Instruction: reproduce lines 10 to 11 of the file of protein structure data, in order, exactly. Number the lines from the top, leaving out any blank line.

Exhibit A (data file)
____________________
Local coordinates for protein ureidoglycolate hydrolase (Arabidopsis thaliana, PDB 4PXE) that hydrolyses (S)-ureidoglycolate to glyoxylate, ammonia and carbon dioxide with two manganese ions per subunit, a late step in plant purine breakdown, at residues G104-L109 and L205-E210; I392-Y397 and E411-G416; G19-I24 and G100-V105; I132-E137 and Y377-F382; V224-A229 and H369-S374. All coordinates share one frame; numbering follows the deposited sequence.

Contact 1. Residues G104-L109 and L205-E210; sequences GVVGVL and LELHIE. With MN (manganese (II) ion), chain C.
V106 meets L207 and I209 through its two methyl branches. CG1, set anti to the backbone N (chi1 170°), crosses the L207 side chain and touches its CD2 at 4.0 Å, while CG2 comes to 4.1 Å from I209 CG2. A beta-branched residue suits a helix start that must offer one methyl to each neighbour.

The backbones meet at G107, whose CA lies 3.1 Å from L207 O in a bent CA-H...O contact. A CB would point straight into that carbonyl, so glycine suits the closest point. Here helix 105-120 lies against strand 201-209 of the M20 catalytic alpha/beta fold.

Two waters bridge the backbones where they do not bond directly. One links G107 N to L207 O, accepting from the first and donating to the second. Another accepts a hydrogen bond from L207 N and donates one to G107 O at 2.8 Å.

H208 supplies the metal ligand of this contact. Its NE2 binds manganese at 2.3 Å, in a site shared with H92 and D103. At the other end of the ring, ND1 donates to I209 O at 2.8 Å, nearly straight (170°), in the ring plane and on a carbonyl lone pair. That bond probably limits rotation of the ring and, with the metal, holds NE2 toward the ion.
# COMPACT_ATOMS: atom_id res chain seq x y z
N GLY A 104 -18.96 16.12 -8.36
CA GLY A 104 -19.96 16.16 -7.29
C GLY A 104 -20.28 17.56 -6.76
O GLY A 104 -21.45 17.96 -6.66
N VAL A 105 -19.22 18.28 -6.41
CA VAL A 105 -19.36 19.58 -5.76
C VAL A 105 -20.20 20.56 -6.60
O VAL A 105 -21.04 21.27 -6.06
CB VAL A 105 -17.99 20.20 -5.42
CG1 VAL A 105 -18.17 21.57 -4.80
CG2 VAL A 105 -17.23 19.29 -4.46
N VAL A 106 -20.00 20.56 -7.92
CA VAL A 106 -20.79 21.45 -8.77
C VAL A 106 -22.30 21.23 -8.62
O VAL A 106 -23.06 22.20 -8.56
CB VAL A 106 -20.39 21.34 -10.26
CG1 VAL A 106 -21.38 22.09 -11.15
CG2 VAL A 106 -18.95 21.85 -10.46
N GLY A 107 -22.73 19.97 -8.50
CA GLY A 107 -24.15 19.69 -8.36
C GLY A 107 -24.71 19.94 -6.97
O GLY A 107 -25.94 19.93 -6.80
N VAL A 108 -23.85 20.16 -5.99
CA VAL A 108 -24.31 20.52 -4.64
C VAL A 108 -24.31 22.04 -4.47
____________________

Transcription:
C GLY A 104 -20.28 17.56 -6.76
O GLY A 104 -21.45 17.96 -6.66